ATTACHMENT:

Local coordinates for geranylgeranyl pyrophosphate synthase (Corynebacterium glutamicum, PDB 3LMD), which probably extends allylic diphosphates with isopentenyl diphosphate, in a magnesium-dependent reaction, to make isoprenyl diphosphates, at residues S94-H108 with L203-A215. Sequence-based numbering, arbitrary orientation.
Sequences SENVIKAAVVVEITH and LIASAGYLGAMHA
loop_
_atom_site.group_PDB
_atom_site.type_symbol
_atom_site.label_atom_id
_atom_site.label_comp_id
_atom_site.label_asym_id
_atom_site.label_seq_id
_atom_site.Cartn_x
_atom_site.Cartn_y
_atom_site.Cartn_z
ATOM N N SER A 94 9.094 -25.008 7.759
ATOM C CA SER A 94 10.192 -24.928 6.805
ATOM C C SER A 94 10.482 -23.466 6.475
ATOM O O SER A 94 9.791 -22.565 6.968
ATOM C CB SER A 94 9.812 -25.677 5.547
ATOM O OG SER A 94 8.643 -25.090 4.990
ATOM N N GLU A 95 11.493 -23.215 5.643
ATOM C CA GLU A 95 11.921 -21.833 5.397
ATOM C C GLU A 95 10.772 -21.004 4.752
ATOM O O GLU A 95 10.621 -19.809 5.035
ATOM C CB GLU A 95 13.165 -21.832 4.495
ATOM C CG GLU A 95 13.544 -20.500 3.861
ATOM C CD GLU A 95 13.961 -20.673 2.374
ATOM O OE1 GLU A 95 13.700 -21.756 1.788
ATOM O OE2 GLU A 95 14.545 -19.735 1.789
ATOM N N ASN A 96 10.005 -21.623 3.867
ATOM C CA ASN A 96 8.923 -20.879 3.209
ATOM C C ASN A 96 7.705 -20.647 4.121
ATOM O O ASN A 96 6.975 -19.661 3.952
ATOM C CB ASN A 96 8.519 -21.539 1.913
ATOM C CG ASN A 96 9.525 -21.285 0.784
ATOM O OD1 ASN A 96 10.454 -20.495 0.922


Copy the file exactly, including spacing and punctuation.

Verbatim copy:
Local coordinates for geranylgeranyl pyrophosphate synthase (Corynebacterium glutamicum, PDB 3LMD), which probably extends allylic diphosphates with isopentenyl diphosphate, in a magnesium-dependent reaction, to make isoprenyl diphosphates, at residues S94-H108 with L203-A215. Sequence-based numbering, arbitrary orientation.
Sequences SENVIKAAVVVEITH and LIASAGYLGAMHA
loop_
_atom_site.group_PDB
_atom_site.type_symbol
_atom_site.label_atom_id
_atom_site.label_comp_id
_atom_site.label_asym_id
_atom_site.label_seq_id
_atom_site.Cartn_x
_atom_site.Cartn_y
_atom_site.Cartn_z
ATOM N N SER A 94 9.094 -25.008 7.759
ATOM C CA SER A 94 10.192 -24.928 6.805
ATOM C C SER A 94 10.482 -23.466 6.475
ATOM O O SER A 94 9.791 -22.565 6.968
ATOM C CB SER A 94 9.812 -25.677 5.547
ATOM O OG SER A 94 8.643 -25.090 4.990
ATOM N N GLU A 95 11.493 -23.215 5.643
ATOM C CA GLU A 95 11.921 -21.833 5.397
ATOM C C GLU A 95 10.772 -21.004 4.752
ATOM O O GLU A 95 10.621 -19.809 5.035
ATOM C CB GLU A 95 13.165 -21.832 4.495
ATOM C CG GLU A 95 13.544 -20.500 3.861
ATOM C CD GLU A 95 13.961 -20.673 2.374
ATOM O OE1 GLU A 95 13.700 -21.756 1.788
ATOM O OE2 GLU A 95 14.545 -19.735 1.789
ATOM N N ASN A 96 10.005 -21.623 3.867
ATOM C CA ASN A 96 8.923 -20.879 3.209
ATOM C C ASN A 96 7.705 -20.647 4.121
ATOM O O ASN A 96 6.975 -19.661 3.952
ATOM C CB ASN A 96 8.519 -21.539 1.913
ATOM C CG ASN A 96 9.525 -21.285 0.784
ATOM O OD1 ASN A 96 10.454 -20.495 0.922